New Tech Offers Innovative Solutions to Indonesia’s Construction Industry

Indonesia construction companies, like their global peers, are beginning to adapt to new challenges brought on by climate change and to innovate how they conduct business. (Antara Photo/Yudhi Mahatma)

By : Dion Bisara | on 5:33 AM April 25, 2017
Category : Business, Corporate News, Featured

Jakarta. Indonesia construction companies, like their global peers, are beginning to adapt to new challenges brought on by climate change and to innovate how they conduct business.

Nearly 30 percent of all greenhouse gas emissions around the world originate from buildings, according to a recent report from Boston Consulting Group (BCG), forcing companies to rethink effective, climate-friendly structure designs.

Those concerns have been exacerbated by increased urban populations – who move to cities at rates of 200,000 per day – who would need affordable housing as well as social, transportation and utility infrastructure, the report said.

In Indonesia, the World Bank estimated that 68 percent of the country's population will be living in cities by 2025. That number is among the fastest urbanization rates in the world, rendering conventional construction techniques incapable of keeping up with demand.

"Globally, the construction business has been lagging in terms of innovation. Over the last 50 years, they haven't significantly innovated at all," Edwin Utama, partner and managing director at BCG, said in a recent interview with the Jakarta Globe.

However, the BCG report, titled "Shaping the Future of Construction: Inspiring Innovators Redefine the Industry," pointed out that significant improvements are already within reach.

Advanced technologies – from 3-D printing to Building Information Modelling (BIM) and prefabricated construction materials – have begun to revolutionize how construction companies conduct business around the globe.

Although many innovative solutions are already being applied on small scales in a few countries, the prospect of improved building quality at cheaper costs has yet to make its mark on the industry.

The report highlights Dubai's renowned skyscraper Burj Khalifa – the world's tallest building  took only seven years to complete, in large part due to careful logistical planning, close collaboration with experts, suppliers and regulators, extensive use of prefabrication materials and other recent innovative techniques.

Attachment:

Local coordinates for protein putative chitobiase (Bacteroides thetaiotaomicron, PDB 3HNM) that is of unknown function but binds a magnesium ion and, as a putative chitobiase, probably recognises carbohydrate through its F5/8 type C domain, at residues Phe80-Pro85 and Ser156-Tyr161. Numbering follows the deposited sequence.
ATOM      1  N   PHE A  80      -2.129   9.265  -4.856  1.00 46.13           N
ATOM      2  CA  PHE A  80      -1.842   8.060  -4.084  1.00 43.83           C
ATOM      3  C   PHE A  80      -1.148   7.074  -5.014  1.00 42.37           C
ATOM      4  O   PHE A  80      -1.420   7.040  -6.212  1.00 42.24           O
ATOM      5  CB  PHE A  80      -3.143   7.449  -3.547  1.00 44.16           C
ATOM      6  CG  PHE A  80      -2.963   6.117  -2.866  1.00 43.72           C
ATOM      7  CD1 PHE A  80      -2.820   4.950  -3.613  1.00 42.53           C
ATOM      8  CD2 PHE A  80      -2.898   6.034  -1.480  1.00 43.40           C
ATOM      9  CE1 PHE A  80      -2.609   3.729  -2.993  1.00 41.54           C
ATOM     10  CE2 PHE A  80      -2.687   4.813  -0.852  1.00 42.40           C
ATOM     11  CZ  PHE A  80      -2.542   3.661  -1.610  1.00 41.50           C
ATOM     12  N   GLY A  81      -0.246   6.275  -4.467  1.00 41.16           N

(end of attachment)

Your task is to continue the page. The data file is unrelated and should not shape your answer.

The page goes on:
At the lower end of the spectrum, the report showcased a new system developed by South Africa's Moladi, which utilizes reusable plastic molds to build houses at half the price of conventional methods and keeps environmental impacts to a minimum by sourcing local materials.

"The key take-away here is that it's not because of a lack of ideas. The innovations are already there," Edwin said. He added that Indonesian companies can benefit most from implementing prefabrication construction methods and BIM to build faster and cheaper.

"What is missing is how we adapt to that and how we create organizations that are willing to be more innovative," he said.

Taufik Hidayat, president director of local developer PP Properti, recognizes the need for construction companies to quickly adopt new technological innovations to meet rising construction demands.

In the housing sector alone, Indonesia currently faces a backlog of 13.5 million residential units, according to the Ministry of Public Works and Housing. That number is likely to increase as demand for new units soars every year due to rising levels of urbanization and population growth.

"We have to reap the benefits of using some of those technologies, but we still need to improve it to suit our business processes. That's why we set up a special unit for technology development," Taufik said.

Ultimately, the government holds the key to institutionalizing innovation in the country's construction sector, BCG's Edwin said. Construction companies in Indonesia, as in other emerging economies, often find themselves in dominant positions with high demand and few competitors that they can often get by with only delivering basic requirements.

"[The country] needs support from the government to make it happen […] without incentives, companies will most likely struggle to adopt," Edwin said.

That support, Edwin added, could come by means financial incentives or pass new outcome-based building codes to allow space for construction companies to test novel approaches without having to worry about breaking the law.

On the other hand, governments also need to address a striking skill gap in Indonesia. High-skilled workers are often required to operate new technologies  though Indonesia currently has a shortage of those currently qualified.

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